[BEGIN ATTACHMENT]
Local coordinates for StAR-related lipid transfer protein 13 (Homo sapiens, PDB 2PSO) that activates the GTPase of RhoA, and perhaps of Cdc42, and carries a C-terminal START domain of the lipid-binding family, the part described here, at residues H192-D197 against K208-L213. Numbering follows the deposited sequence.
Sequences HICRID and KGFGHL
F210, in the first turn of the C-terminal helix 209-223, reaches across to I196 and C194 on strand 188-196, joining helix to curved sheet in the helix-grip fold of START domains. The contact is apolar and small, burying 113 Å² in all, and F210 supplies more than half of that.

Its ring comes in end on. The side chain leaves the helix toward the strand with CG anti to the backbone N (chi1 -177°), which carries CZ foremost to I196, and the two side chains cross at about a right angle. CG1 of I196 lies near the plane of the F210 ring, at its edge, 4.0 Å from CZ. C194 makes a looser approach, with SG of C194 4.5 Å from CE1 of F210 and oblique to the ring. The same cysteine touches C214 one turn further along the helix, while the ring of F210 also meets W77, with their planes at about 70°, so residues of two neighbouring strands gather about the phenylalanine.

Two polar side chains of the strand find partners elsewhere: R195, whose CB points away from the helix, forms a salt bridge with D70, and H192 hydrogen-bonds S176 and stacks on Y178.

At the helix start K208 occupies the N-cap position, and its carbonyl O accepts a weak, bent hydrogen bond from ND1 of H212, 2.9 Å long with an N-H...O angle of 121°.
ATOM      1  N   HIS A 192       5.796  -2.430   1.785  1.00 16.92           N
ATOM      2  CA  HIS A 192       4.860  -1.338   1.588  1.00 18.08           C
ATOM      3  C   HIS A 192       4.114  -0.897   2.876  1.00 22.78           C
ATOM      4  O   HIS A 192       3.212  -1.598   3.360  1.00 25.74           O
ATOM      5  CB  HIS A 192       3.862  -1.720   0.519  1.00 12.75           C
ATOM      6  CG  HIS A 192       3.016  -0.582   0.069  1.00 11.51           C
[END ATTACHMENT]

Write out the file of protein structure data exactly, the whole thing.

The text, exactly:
Local coordinates for StAR-related lipid transfer protein 13 (Homo sapiens, PDB 2PSO) that activates the GTPase of RhoA, and perhaps of Cdc42, and carries a C-terminal START domain of the lipid-binding family, the part described here, at residues H192-D197 against K208-L213. Numbering follows the deposited sequence.
Sequences HICRID and KGFGHL
F210, in the first turn of the C-terminal helix 209-223, reaches across to I196 and C194 on strand 188-196, joining helix to curved sheet in the helix-grip fold of START domains. The contact is apolar and small, burying 113 Å² in all, and F210 supplies more than half of that.

Its ring comes in end on. The side chain leaves the helix toward the strand with CG anti to the backbone N (chi1 -177°), which carries CZ foremost to I196, and the two side chains cross at about a right angle. CG1 of I196 lies near the plane of the F210 ring, at its edge, 4.0 Å from CZ. C194 makes a looser approach, with SG of C194 4.5 Å from CE1 of F210 and oblique to the ring. The same cysteine touches C214 one turn further along the helix, while the ring of F210 also meets W77, with their planes at about 70°, so residues of two neighbouring strands gather about the phenylalanine.

Two polar side chains of the strand find partners elsewhere: R195, whose CB points away from the helix, forms a salt bridge with D70, and H192 hydrogen-bonds S176 and stacks on Y178.

At the helix start K208 occupies the N-cap position, and its carbonyl O accepts a weak, bent hydrogen bond from ND1 of H212, 2.9 Å long with an N-H...O angle of 121°.
ATOM      1  N   HIS A 192       5.796  -2.430   1.785  1.00 16.92           N
ATOM      2  CA  HIS A 192       4.860  -1.338   1.588  1.00 18.08           C
ATOM      3  C   HIS A 192       4.114  -0.897   2.876  1.00 22.78           C
ATOM      4  O   HIS A 192       3.212  -1.598   3.360  1.00 25.74           O
ATOM      5  CB  HIS A 192       3.862  -1.720   0.519  1.00 12.75           C
ATOM      6  CG  HIS A 192       3.016  -0.582   0.069  1.00 11.51           C